- The Washington Times - Wednesday, June 16, 2004

Toronto-based singer-songwriter Ron Sexsmith has a note on his Web site that says, “Whenever I send out a new album, I’m always hoping it’ll bring me back some good luck or good news.”

That’s one of the reasons he dubbed his latest release “Retriever.”

So, what kind of good luck has it retrieved?

“I’m quite happy with the way things are going,” he says via phone from Tucson, Ariz., where he’s doing laundry. (He’ll appear at Arlington’s Iota Club and Cafe tonight.)

“In Canada, we’re actually charting, which has never happened before. And in the U.K., too.”

Mr. Sexsmith’s new label, Vancouver, British Columbia-based Nettwerk Records, has even outfitted the band with a touring bus.

With seven albums under his belt, Mr. Sexsmith, 40, has been at the music business his entire adult life, beginning with humble bar gigs in St. Catharines, Ontario, where as a teenager he would drive across the border to Buffalo, N.Y., for late-night beers.

Critics continually flip for his heartfelt folk-pop, and heavyweights such as Paul McCartney, Randy Newman and Elton John have publicly praised his songwriting.

“When you’re not an artist who sells a lot of records, that helps a lot,” he says. “I didn’t really have a leg to stand on.”

During the go-go ‘90s, when record labels threw money at bands only to walk away nonchalantly, Mr. Sexsmith had a secure home at a major label, Interscope Records.

By his own admission, the four albums he recorded during that period didn’t sell much. With every release, something happened at the label — a reorganization here, a consolidation there.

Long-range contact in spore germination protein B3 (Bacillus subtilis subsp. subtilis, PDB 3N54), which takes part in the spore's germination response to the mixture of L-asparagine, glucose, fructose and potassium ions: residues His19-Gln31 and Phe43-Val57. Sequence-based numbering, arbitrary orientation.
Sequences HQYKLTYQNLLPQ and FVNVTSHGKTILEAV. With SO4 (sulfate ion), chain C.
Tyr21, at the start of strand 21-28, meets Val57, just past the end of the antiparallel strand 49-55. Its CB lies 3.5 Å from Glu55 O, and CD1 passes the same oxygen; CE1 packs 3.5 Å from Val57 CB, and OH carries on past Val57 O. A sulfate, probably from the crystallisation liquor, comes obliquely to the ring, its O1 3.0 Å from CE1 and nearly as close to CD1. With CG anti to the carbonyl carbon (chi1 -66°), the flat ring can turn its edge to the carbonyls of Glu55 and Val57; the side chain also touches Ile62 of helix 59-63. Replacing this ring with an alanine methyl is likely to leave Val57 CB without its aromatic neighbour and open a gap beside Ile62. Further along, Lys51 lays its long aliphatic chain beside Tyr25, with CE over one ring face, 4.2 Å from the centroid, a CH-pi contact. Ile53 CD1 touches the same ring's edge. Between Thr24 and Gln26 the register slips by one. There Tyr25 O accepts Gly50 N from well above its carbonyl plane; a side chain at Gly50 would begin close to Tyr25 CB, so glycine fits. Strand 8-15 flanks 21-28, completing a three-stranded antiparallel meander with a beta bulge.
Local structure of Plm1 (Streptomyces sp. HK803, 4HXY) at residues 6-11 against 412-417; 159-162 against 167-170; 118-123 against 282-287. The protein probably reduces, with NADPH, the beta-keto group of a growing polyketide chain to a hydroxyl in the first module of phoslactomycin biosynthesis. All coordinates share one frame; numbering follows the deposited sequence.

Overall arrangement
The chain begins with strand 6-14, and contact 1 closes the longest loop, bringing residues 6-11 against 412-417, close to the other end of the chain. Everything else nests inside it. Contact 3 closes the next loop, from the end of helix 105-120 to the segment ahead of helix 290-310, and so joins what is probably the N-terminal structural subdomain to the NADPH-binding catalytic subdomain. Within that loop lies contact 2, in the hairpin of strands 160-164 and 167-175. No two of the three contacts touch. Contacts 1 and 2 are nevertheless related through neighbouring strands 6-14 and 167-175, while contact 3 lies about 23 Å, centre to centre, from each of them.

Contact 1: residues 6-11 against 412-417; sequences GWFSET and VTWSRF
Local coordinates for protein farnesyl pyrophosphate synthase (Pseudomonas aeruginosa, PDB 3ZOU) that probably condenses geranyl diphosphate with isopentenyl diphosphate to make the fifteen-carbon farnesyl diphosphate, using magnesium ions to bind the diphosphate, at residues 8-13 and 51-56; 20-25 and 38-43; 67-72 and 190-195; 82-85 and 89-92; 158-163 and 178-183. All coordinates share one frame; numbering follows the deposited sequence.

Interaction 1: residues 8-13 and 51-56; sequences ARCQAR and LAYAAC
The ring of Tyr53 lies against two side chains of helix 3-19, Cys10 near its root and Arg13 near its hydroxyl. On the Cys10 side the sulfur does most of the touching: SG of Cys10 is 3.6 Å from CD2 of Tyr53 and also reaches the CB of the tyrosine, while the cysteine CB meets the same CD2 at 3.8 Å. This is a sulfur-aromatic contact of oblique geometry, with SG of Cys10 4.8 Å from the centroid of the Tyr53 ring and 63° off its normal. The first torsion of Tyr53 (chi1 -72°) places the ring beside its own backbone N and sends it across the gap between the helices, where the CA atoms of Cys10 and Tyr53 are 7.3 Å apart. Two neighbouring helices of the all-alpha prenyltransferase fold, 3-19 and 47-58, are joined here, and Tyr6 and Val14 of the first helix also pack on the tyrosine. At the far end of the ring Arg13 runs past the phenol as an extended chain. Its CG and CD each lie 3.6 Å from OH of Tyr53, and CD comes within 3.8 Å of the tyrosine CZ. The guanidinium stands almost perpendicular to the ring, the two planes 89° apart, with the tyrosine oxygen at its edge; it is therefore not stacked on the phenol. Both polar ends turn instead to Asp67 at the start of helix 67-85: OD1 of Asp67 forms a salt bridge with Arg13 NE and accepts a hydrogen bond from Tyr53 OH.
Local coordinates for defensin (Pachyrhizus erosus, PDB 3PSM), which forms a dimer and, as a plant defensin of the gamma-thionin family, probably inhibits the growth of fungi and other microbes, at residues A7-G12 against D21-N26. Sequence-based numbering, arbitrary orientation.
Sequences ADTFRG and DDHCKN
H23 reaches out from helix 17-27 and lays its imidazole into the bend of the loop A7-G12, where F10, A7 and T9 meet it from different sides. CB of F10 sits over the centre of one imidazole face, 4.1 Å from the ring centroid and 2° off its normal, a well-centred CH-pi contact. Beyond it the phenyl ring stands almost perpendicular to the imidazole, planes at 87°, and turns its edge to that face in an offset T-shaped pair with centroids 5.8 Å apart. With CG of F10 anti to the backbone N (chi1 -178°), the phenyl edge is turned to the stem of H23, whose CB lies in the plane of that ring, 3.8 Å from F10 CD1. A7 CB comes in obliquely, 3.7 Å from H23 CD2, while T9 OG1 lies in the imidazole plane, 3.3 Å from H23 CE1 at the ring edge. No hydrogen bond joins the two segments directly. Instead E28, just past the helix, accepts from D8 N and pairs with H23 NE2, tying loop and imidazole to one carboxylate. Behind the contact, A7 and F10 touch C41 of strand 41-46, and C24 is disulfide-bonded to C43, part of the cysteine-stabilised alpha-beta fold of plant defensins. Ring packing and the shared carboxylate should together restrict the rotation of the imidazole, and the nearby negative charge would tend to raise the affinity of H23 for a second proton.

“But,” he says, “I felt I could survive there because they had so many successful acts, and they seemed to like having me around.”

Those days are gone, of course — “even for me,” Mr. Sexsmith says, adding, “I don’t lose sleep over it.”

At his most optimistic, Mr. Sexsmith envisions the kind of later-in-life success that artists such as Lucinda Williams and Bonnie Raitt have enjoyed.

“Anything can happen; I’ve been building it and building it,” he says of his slow-and-steady percolation into the mainstream. (Five years after it was filmed, the movie “A Slipping-Down Life,” which features a number of his songs, finally saw the light of day last month.)

While on tour with Interscope label mates the Wallflowers, frontman Jakob Dylan confessed to Mr. Sexsmith that the runaway success of his band’s 1996 album, “Bringing Down the Horse,” had done as much harm as good: Subsequent Wallflower albums inevitably have paled in comparison.

“He said that he kind of envied my career,” Mr. Sexsmith says.

As the music biz continues its crash-and-burn battle with digital piracy and a post-‘90s hangover, Mr. Sexsmith can’t help but smile a little at the carnage. “It’s going to affect people who are used to being treated like superstars,” he says, “people who still want to have a police escort.

“There’s a big humbling coming.”

Not for him, though. In a way, his lack of commercial success has been a stroke of luck.

“If the whole industry collapsed tomorrow, I’d still be able to keep going.”

WHAT: Ron Sexsmith, with Griffin House

WHERE: Iota Club and Cafe

WHEN: Tonight at 8:30


PHONE: 703/522-8340

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